“Not only is she from Hanover, she’s a direct descendant of the real John Carver,” Roth said. “So we had a John Carver blood relative on set being murdered by John Carver in the diner. And she loved it.”

A lot of the townsfolk featured in the film are named after people Roth and Rendell grew up with, like Detective Peter Chu (played by Russell Yeun), christened after a friend in the Boston Police Department, and Scuba (played by Gabriel Davenport), named after a high school classmate.

“That’s what I wanted, is to have that small, New England feel in the movie,” Roth said.

Director Eli Roth on the set of "Thanksgiving."Pief Weyman

But for Roth, the true horror of “Thanksgiving” (both the movie and the holiday) lies in its “dark undercurrent” of commercialization rooted in the rise of Black Friday. The annual shopping bonanza serves as the catalyst for the film’s opening scares, which were inspired by “viral videos” of actual Black Friday incidents.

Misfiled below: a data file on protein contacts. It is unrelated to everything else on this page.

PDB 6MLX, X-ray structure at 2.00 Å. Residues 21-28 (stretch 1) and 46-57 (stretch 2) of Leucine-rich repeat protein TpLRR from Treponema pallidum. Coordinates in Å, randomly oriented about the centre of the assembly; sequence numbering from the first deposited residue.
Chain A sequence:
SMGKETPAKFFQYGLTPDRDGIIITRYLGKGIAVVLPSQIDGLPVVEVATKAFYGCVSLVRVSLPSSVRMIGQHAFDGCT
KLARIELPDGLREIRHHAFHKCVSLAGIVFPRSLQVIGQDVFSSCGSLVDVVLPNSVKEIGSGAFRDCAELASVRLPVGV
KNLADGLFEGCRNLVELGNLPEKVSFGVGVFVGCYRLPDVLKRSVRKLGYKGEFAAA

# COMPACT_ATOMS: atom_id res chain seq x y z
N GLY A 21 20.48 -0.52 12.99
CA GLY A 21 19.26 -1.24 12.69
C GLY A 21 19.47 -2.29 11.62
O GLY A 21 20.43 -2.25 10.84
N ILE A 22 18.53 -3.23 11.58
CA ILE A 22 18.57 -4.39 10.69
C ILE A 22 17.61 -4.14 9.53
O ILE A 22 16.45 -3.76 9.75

“People say how thankful they are, then they run and trample over each other for a flat screen TV,” Roth said.

“And there’s a darkness under that because people aren’t paid enough money,” he added. “There’s a few people at the top getting rich sitting in their mansions, watching everyone in these gladiator games.”

Roth found the holiday to be a perfect backdrop for a horror film that he hopes will inspire serious discussions around the Thanksgiving table.


“You could make this and watch this as a fun slasher film, but I want a movie people can, literally, dissect, carve up, eat, devour,” Roth said. “I want the movie that’s going to launch a thousand film-school theses.”

Matt Juul can be reached at